Americans with Disabilities Act and Rehabilitation Act Requirements for Local Governments
The ADA and Rehabilitation Act work together to ensure facilities, programs, and services are accessible. The Department of Justice is responsible for ADA enforcement. In 2022, it released Guidance on Web Accessibility and the ADA about how local governments can make websites accessible. On July 21, 2023, it released a proposed Title II web accessibility regulation. If the proposal is adopted as a rule, state and local government websites and mobile apps would be required to meet Web Content Accessibility Guidelines (WCAG) Version 2.1, Level AA within three years from the rule's publication date.
Title II of the ADA covers all activities of state and local governments regardless of size. It requires giving people with disabilities an equal opportunity to benefit from programs, services, and activities (e.g., public education and engagement activities, employment, transportation, recreation, office services, voting, and town meetings).
Table 1: ADA Compliance Items Based on Public Entity Size
|ADA Compliance Item||Public Entity 50+ Employees||Public Entity <50 Employees|
|General Compliance – Provision of accessibility to public services, programs, and activities and non-discrimination by public entities…28 CFR § 35.130||Required||Required|
|Provide Public Notice – Make information publicly available regarding the ADA provisions and their applicability to the agency’s services, programs and activities…28 CFR § 35.106||Required||Required|
|Conduct a Self-Evaluation – Evaluate current services, policies, and practices for ADA compliance; and provide an opportunity for interested persons to participate…28 CFR § 35.105 (a) and (b)||Required||Required|
|Maintain documentation from the Self-Evaluation on file and make available for public inspection for at least three years…28 CFR § 35.105 (c)||Required||Recommended|
|Designate an ADA Coordinator 28 CFR § 35.107 (a)||Required||Recommended|
|Adopt a Grievance Procedure 28 CFR § 35.107 (b)||Required||Recommended|
|Develop a Transition Plan for physical changes to facilities 28 CFR § 35.150 (d)||Required||Recommended|
Most local government officials know that architectural standards must be followed for construction or alteration of buildings. When older buildings are inaccessible, the laws require relocation of programs or providing access another way. Staff also must communicate effectively with people who have hearing, vision, or speech disabilities. An example would be reading a document to a person who cannot see it.
Local governments have flexibility in how they provide access. They must make reasonable modifications to avoid discrimination, unless they can demonstrate that modifications would fundamentally alter the nature of the service, program, or activity being provided. More about Title II and examples of reasonable modifications.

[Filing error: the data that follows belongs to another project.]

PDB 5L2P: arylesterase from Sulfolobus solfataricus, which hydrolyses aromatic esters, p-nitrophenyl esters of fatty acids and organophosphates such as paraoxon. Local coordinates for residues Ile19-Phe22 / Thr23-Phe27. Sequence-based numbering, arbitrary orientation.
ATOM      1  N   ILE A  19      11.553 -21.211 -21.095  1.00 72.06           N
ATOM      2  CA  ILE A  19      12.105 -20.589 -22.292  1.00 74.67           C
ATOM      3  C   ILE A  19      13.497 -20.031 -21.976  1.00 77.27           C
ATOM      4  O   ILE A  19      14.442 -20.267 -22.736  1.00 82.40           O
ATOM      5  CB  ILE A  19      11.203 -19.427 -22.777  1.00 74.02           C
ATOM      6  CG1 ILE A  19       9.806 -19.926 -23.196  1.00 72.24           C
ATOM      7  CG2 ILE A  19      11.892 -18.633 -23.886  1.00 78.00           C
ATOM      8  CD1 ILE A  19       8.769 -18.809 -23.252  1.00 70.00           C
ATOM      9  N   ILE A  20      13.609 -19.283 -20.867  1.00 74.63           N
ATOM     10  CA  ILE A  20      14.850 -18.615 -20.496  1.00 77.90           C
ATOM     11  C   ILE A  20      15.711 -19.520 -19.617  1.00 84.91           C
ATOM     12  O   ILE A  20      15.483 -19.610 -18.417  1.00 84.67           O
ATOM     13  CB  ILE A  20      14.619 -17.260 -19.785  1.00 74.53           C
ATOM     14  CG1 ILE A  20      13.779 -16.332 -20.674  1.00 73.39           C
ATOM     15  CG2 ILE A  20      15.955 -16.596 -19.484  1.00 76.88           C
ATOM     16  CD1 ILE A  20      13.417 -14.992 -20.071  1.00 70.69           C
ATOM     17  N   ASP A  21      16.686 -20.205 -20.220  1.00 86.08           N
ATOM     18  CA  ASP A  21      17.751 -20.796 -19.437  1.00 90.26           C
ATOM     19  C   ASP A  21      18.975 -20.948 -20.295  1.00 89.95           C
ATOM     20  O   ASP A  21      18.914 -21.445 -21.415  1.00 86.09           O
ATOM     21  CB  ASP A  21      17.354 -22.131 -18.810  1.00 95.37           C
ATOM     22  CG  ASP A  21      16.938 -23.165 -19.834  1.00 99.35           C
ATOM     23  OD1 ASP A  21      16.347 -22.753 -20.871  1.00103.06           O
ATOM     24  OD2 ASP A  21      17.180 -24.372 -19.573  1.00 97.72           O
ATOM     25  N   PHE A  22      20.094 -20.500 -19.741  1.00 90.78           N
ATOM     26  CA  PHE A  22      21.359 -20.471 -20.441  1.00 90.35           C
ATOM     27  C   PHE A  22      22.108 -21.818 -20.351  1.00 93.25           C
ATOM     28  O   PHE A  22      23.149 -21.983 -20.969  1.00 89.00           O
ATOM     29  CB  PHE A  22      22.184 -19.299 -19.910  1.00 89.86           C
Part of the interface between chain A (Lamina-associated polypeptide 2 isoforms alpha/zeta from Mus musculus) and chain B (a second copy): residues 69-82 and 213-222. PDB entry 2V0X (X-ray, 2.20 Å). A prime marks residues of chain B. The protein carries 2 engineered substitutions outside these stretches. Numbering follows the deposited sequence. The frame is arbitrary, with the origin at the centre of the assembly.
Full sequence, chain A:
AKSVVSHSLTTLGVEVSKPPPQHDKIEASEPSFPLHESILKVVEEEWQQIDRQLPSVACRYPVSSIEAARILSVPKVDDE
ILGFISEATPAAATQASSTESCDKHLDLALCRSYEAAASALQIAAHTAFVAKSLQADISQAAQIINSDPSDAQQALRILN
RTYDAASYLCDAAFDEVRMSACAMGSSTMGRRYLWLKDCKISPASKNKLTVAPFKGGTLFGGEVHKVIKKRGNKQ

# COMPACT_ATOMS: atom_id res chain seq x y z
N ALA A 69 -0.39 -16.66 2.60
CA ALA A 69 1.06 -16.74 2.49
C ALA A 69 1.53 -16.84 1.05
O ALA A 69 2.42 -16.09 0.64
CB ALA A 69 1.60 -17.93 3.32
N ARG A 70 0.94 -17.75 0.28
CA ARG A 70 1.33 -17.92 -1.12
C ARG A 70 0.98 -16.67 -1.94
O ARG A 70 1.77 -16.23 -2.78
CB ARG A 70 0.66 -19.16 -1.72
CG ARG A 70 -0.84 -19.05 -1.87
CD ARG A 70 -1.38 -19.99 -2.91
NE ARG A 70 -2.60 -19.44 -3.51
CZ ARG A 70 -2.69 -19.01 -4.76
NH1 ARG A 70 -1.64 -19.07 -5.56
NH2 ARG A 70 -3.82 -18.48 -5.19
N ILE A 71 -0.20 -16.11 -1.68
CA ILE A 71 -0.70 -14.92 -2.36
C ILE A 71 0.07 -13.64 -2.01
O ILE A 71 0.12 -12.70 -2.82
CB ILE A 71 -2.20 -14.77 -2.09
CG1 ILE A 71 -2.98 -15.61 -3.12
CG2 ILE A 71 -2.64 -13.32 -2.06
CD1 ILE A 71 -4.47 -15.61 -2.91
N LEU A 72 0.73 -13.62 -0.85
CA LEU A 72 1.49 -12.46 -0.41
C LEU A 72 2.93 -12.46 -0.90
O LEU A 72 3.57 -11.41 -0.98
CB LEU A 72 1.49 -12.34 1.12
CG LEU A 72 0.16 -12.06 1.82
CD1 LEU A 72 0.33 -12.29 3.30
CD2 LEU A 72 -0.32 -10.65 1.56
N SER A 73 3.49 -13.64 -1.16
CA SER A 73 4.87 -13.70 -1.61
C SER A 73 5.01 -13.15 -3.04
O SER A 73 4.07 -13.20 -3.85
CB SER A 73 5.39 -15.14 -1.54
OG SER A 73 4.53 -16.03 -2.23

Rehabilitation Act Requirements
The Rehabilitation Act covers affirmative action and employment discrimination by federal government contractors and subcontractors (Section 501). It passes through certain requirements to entities that receive federal financial assistance (Section 504) and requires electronic and information technology to be accessible to people with disabilities (Section 508). Table 2 describes the compliance items of the Rehabilitation Act.
Table 2: Rehabilitation Act Compliance Items for Federal Funding Recipients
|Rehabilitation Act Compliance Item||Federal Funding Recipients|
|General Compliance – No denial of benefit to or discrimination on the basis of disability, i.e., must provide reasonable accommodation, program accessibility via reasonable modifications, auxiliary aids, etc., effective communication, and accessible construction and alterations of facilities||Required|
|Make information and communication technology (ICT) accessible, i.e., electronic information must be compatible with assistive technology devices or must provide reasonable alternative||Required|
|Conduct a Self-Evaluation of barriers to accessibility, including an ICT Self-Evaluation||Required|
|Develop a Transition Plan for physical changes to facilities||Recommended|
|Develop an Action Plan for non-physical access barriers. Action Plan can be incorporated into a Transition Plan or can be a separate document.||Recommended|
Accepting ARPA funds and some state grants are common ways Vermont’s local governments receive federal financial assistance. Agreements for those programs include a condition about Section 504 compliance. Common federal requirements include reasonable accommodation for employees with disabilities; program accessibility; effective communication with people who have hearing or vision disabilities; and accessible new construction and alterations.
Conducting a self-evaluation is part of the Act. It doesn’t explicitly require transition planning; however, developing a transition plan is a best practice. A municipality’s failure to make services, programs, and activities accessible to everyone can result in enforcement actions and lawsuits. Having a transition plan demonstrates a municipality is working to comply with the law. It also provides a budgeting tool and lets people with disabilities know you welcome them.
Section 508 of the Rehabilitation Act means websites, digital documents, such as PDFs and documents created with Microsoft Office programs, and other electronic and information technology must be accessible to people with disabilities.
For questions about the ADA, call the U.S. Department of Justice ADA Information Line at 800-514-0301 (voice) or 1-833-610-1264 (TTY). Accessibility specialists are available to answer questions from individuals, businesses, and state/local governments. All calls are confidential.